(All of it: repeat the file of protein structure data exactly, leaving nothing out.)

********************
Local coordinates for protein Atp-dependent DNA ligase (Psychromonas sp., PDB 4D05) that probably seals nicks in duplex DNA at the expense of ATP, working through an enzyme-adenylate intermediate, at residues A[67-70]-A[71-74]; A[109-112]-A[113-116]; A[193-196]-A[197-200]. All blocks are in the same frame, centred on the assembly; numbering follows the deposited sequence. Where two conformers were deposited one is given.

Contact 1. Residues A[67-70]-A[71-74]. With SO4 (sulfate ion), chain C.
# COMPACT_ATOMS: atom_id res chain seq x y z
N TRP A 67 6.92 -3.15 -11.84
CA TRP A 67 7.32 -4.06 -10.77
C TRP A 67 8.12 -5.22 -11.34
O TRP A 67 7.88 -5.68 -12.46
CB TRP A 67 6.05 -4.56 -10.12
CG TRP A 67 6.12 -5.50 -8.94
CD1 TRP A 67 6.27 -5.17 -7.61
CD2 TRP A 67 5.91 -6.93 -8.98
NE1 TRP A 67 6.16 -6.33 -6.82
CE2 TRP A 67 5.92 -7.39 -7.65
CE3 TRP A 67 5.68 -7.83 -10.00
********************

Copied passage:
Local coordinates for protein Atp-dependent DNA ligase (Psychromonas sp., PDB 4D05) that probably seals nicks in duplex DNA at the expense of ATP, working through an enzyme-adenylate intermediate, at residues A[67-70]-A[71-74]; A[109-112]-A[113-116]; A[193-196]-A[197-200]. All blocks are in the same frame, centred on the assembly; numbering follows the deposited sequence. Where two conformers were deposited one is given.

Contact 1. Residues A[67-70]-A[71-74]. With SO4 (sulfate ion), chain C.
# COMPACT_ATOMS: atom_id res chain seq x y z
N TRP A 67 6.92 -3.15 -11.84
CA TRP A 67 7.32 -4.06 -10.77
C TRP A 67 8.12 -5.22 -11.34
O TRP A 67 7.88 -5.68 -12.46
CB TRP A 67 6.05 -4.56 -10.12
CG TRP A 67 6.12 -5.50 -8.94
CD1 TRP A 67 6.27 -5.17 -7.61
CD2 TRP A 67 5.91 -6.93 -8.98
NE1 TRP A 67 6.16 -6.33 -6.82
CE2 TRP A 67 5.92 -7.39 -7.65
CE3 TRP A 67 5.68 -7.83 -10.00